Rishad Saam Mehta on the palpable piety in Lourdes and the scenic drive in the Pyrenees
There is magic in Lourdes. You don’t need to know about the story of 14-year-old Bernadette Soubirous who saw the Virgin Mary in a series of 18 visions that came to her in the grotto. Visions that made Lourdes one of the world’s holiest pilgrimage sites for Christians and where there has been a certified miracle every decade.
You can feel the palpable piety in the air. And it is a place that will move you. I arrived there from Pau, which is 43 km away and the nearest airport. The drive was pretty enough getting to Lourdes with a stop at the Bétharram Caves, 15 km before Lourdes.
The caves are like an underground cathedral where Nature has carved out huge halls and fascinating rock formations. The guided tour lasts about an hour and the last bit via a little train is a superb experience.
Descending the steep street of Lourdes down towards the Santuaires Notre Dame de Lourdes, the first touching sight I saw was of volunteers helping the disabled.
These volunteers, numbering 7,000, pull the wheelchairs of the disabled and the infirm, who come to Lourdes to visit the grotto and ask for blessings.
A matter of faith
It is this firm and unshakable faith that draws seven million pilgrims to Lourdes every year, and gives the town its aura. And, the aura burns brightest at the grotto.
The rock at the very place where Bernadette saw the Lady of the Immaculate Conception is worn smooth by the hands of pilgrims who have touched it over the years.
In the grotto, too, is the source of the holy spring water. The Virgin Mary asked Bernadette to dig the ground with her hands during one of the visions, and she discovered a spring that flows to this day. Today, pilgrims fill holy water from the springs in bottles and take back home.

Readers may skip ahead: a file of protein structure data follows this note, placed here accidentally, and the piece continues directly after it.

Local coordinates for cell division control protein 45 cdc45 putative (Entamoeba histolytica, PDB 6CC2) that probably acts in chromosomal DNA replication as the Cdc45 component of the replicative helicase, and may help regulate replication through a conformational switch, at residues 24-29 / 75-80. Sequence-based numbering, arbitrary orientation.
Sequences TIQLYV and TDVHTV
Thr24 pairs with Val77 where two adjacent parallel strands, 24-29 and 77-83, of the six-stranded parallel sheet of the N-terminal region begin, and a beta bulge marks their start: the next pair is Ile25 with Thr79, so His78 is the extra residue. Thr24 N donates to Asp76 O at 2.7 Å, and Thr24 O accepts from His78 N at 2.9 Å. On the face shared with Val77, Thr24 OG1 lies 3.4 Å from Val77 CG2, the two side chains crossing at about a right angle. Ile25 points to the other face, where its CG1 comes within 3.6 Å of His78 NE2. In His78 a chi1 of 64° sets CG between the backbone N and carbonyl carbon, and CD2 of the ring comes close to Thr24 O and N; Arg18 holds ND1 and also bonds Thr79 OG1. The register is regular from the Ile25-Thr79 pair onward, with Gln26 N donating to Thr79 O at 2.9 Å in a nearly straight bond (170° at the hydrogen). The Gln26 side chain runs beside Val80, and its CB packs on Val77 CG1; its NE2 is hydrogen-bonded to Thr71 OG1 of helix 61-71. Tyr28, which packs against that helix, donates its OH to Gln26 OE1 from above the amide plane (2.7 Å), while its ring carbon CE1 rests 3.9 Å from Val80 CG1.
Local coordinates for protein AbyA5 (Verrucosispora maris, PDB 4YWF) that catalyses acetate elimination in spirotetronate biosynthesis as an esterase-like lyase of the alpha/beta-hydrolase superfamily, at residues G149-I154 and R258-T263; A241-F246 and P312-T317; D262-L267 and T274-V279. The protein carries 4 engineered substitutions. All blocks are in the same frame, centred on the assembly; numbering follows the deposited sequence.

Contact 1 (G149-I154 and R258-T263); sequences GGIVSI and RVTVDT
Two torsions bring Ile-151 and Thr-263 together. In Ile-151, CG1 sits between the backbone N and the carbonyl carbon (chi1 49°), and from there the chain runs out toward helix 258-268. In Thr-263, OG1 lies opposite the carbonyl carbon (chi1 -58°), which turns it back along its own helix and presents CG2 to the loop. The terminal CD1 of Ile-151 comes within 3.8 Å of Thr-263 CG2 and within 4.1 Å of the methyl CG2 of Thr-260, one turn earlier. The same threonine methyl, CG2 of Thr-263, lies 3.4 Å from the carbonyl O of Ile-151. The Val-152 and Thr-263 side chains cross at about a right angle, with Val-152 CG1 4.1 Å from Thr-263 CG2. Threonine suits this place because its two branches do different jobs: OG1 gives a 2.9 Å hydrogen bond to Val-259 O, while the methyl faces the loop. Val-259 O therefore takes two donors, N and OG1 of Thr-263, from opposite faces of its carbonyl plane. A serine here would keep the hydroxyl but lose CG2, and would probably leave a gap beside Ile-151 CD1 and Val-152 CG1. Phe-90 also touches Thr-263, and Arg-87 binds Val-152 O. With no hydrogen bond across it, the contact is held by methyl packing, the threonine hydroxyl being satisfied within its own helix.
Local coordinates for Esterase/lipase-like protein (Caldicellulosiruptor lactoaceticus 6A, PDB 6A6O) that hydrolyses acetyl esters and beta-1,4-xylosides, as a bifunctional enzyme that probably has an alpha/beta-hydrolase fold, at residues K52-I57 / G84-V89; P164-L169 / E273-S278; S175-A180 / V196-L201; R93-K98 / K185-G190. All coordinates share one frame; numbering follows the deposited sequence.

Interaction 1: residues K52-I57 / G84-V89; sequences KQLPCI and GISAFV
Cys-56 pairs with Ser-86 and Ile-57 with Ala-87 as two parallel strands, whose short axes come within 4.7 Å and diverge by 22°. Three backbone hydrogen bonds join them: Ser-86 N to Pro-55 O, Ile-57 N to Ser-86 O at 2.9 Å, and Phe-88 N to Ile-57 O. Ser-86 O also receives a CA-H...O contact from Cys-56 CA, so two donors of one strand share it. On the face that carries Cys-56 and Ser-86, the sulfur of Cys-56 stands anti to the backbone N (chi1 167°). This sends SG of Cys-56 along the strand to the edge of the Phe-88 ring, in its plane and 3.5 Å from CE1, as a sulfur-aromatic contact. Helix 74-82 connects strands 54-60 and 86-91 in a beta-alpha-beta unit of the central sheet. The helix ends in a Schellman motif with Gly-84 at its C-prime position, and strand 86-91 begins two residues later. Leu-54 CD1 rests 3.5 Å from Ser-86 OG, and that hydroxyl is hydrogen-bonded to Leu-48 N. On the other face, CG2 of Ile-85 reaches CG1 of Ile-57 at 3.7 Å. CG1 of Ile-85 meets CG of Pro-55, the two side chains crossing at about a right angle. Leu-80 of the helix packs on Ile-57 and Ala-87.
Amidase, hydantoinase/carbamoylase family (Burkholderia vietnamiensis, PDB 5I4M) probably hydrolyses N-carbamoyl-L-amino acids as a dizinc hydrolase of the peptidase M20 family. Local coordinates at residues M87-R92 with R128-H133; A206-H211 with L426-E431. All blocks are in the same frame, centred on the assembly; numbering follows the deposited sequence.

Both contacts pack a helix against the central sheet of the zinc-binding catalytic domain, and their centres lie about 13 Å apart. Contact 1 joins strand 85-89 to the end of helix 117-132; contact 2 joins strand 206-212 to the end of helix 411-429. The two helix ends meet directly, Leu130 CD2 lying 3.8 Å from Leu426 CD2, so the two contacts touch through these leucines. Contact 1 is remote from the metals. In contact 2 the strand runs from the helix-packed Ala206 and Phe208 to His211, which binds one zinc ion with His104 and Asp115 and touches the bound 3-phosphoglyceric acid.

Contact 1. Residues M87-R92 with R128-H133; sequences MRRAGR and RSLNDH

The Santuaires’ main basilica is the Basilique du Rosaire, and inside this are 15 chapels beautifully done in mosaic that tell about the life of Christ right from the time God appears to Mary to the time Jesus departs for heaven after 40 days of the resurrection. The torch-light procession that starts from the Massabielle Grotto every night at 9 is ethereal, and something that is a highlight of a visit to Lourdes.
The next morning, I drove from Lourdes to Gèdre, a distance of 41.2 km, half of which was through stunning mountain scenery. I was now driving in the Pyrenees, and the village of Gèdre is a typical example of a rural mountain village where pastoral activities regulate day-to-day living. Armed with a map and accompanied by a very capable guide in Sarah, a half- English, half-French local girl, I set off from this village towards the Cirque de Troumouse.
This vast, wild and already snow-laden place is a super-scenic drive up from Gèdre past the village of Hèas. The snow, which seemed far up when I started the winding roads of the Pyrenees, were suddenly within reach and, after a few minutes, I was seeing snow below me, forming white patches on the landscape I had just crossed.
The Cirque de Troumouse is an imposing curved wall of rock, 10 km long and 1,000 mt high! It looks like a huge amphitheatre, and in its centre is a grassy knoll crowned by a prominent statue of the Virgin Mary. It’s a place for some invigorating trekking, silent contemplation, moments of peace and bird watching.
Beneath the Eastern walls of the cirque are scattered a half-dozen blue glacial mini lakes, the Lacs des Aires. Even if you aren’t an ardent trekker, the drive up to the car park itself is worth the trip to the Cirque.
All the walking around the cirque worked up a pretty good appetite, and so we stopped at the village of Hèas on the way back to Gèdre.
The centre of Héas is simply an old church and a few other buildings. The church is hauntingly beautiful and a must visit. The restaurant there, called the Auberge, is a family-run establishment serving very lovely local cuisine. Since the day was so lovely without a hint of cloud, the bustling lady of the house set up a table on the terrace. Our lunch was in full view of the snow-capped Pyrenees. She also popped open a bottle of chilled white wine from the region that went very well with the lamb that was being served.
We were joined by other walkers, and the table grew to eight people from different countries laughing and guffawing as if they were old friends. The sun was warm, the air was invigorating and the food delicious. It was a perfect afternoon — the kind of village afternoons that you read about in books about rural France where lunches are spread over three hours.
How to go
To get here, you can fly straight from Paris to Pau, which has four daily connections from Charles De Gaulle airport.
From Pau, you can hire a car and drive. For more on walking and staying in the Pyrenees, go to www.gavarnie.com